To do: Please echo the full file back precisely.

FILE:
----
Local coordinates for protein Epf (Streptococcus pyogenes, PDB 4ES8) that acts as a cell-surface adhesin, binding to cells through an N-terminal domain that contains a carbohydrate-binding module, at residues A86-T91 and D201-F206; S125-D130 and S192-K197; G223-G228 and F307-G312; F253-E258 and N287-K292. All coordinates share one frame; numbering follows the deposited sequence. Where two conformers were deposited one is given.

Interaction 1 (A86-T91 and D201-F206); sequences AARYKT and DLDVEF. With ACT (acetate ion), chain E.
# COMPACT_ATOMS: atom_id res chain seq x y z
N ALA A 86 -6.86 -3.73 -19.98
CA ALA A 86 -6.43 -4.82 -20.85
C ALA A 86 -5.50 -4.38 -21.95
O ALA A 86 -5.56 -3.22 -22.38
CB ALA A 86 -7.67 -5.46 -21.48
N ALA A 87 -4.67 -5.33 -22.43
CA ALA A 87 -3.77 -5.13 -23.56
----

Local coordinates for protein Epf (Streptococcus pyogenes, PDB 4ES8) that acts as a cell-surface adhesin, binding to cells through an N-terminal domain that contains a carbohydrate-binding module, at residues A86-T91 and D201-F206; S125-D130 and S192-K197; G223-G228 and F307-G312; F253-E258 and N287-K292. All coordinates share one frame; numbering follows the deposited sequence. Where two conformers were deposited one is given.

Interaction 1 (A86-T91 and D201-F206); sequences AARYKT and DLDVEF. With ACT (acetate ion), chain E.
# COMPACT_ATOMS: atom_id res chain seq x y z
N ALA A 86 -6.86 -3.73 -19.98
CA ALA A 86 -6.43 -4.82 -20.85
C ALA A 86 -5.50 -4.38 -21.95
O ALA A 86 -5.56 -3.22 -22.38
CB ALA A 86 -7.67 -5.46 -21.48
N ALA A 87 -4.67 -5.33 -22.43
CA ALA A 87 -3.77 -5.13 -23.56